NASA Completes Tests of World’s Largest Telescope, James Webb, and Sets Launch Date

Update (08/09/2021) by LL

The world’s largest telescope, James Webb, will be launched shortly by NASA, the United States Space Agency (USA). All tests have been completed and the observatory will only have to prepare to go into space on December 18 this year. The goal of the new telescope is ambitious: to collect data so that humanity can discover the origins of the Universe.

James Webb, who is currently in final preparation for parts shipment in California, USA, will be the lead agent for deep space studies for the next decade. The launch of the telescope into space will take place at the European aerospace port located in French Guiana.

NASA, which successfully managed to overcome the difficulties encountered — and aggravated by the coronavirus pandemic — during the development of the project, reaffirms the observatory’s objectives:

Revolutionary Webb telescope technology will explore every stage of cosmic history—from within our solar system to the most distant observable galaxies in the early universe and everything in between. Webb will reveal new and unexpected discoveries, and help humanity understand the origins of the universe and our place in it.

The James Webb Space Telescope (JWST) is a large infrared telescope with a main mirror of no less than 6.5 meters. To protect mirrors and sensors from the extreme temperatures of space, there will be a characteristic sunscreen that, once deployed, measures 21×14 meters.

The observatory’s final destination is 1.5 million kilometers from Earth—a distance four times that of the Moon. Only then will the JWST be able to get a clear infrared view from space. By way of comparison, the Hubble telescope orbits “only” 550 kilometers above our planet.

Original text (5/13/2021)

NASA will launch the world’s largest telescope, James Webb, to discover origins of the Universe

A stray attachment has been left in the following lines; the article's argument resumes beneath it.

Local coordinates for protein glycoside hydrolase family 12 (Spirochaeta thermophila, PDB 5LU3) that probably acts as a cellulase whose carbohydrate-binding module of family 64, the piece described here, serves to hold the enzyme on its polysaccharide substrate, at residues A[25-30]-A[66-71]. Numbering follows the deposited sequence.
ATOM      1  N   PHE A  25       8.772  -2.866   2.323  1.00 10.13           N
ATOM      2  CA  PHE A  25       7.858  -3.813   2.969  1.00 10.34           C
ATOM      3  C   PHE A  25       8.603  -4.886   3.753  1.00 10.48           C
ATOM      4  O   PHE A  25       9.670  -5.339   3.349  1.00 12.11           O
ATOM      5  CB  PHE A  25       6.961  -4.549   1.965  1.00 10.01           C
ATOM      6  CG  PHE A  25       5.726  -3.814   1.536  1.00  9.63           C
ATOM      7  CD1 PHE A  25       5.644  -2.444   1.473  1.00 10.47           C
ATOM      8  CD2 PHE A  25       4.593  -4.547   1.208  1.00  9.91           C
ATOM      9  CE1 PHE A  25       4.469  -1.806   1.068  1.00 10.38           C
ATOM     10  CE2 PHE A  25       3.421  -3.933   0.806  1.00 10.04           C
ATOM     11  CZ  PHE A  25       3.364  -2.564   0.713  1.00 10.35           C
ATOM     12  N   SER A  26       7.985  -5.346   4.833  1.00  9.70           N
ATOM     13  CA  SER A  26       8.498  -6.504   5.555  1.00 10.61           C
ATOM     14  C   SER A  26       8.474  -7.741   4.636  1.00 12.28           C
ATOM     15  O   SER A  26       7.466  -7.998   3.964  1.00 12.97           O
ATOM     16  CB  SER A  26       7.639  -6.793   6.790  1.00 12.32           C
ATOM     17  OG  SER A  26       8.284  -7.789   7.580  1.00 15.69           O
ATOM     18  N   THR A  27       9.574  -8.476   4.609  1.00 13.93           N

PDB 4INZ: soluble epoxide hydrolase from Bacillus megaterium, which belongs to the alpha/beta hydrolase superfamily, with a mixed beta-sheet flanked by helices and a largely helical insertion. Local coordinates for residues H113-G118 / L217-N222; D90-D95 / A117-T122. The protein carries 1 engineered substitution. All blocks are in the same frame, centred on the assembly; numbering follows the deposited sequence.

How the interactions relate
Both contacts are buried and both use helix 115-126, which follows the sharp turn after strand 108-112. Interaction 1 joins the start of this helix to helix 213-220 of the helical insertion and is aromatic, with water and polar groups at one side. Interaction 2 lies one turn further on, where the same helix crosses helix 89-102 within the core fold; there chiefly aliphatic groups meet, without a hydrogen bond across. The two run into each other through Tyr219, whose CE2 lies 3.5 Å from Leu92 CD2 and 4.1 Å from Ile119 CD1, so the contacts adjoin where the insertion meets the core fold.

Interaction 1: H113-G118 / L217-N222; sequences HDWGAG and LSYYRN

As the Perseverance rover unravels the history of one of the most enigmatic areas of Mars, the Crater of Jezero, and captures numerous images and even audio of the atmosphere, the US National Aeronautics and Space Administration (NASA) prepares to launch in the space the largest and most powerful telescope in the world.

This is the James Webb Space Telescope. The telescope’s main mirror is composed of 18 hexagonal segments coated with an ultra-thin layer of gold to enhance infrared light reflection.

The current premium NASA Hubble telescope, despite having already recorded incredible images from space, has a limited ability to capture infrared light, which hinders the study of some key points about the Universe, such as the discovery of exoplanets.

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The James Webb will fly into space folded like an origami, fitted to the rocket’s payload, and then use 132 actuators and motors to deploy each mirror into a specific position. Together, the mirrors will act as a massive reflector that will allow an even deeper view of the cosmos in a way never before done.

With the new telescope, scientists plan to find out more about the Universe 13.5 billion years ago, checking for the first time how the first stars and galaxies formed, a few hundred million years after the Big Bang.


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The ability to capture infrared light is essential for this, because by the time the light from the first objects hits ground-based telescopes, the shift to the red end of the magnetic spectrum has already taken place. This happens because of the widening of the space between objects as the Universe expands.

Another area of ​​study that is of great interest to scientists is the discovery of alien worlds. The first exoplanets were identified in the 1990s and currently there are more than 4,000 found. Webb has the tools to improve this “hunt” for unknown planets.

Researchers from 44 countries will be able to use the new telescope with proposals that include using infrared light-gathering capabilities to penetrate supermassive black holes at the centers of galaxies, including the Milky Way. Eric Smith, project scientist James Webb, reaffirms the telescope’s extraordinary capacity:

Webb’s discoverability is limited only by our own imagination, and scientists around the world will soon be using this general-purpose observatory to take us to places we never dreamed of going before.

NASA has already operated the latest tests of the $10 billion observatory to see if the telescope will survive the 1.6-million-kilometer journey to search for the origins of the Universe. The James Webb is expected to be launched on October 31, 2021, in French Guiana, in an Ariane 5 rocket.

Are you interested in space science? What are your expectations for the discoveries to come with James Webb?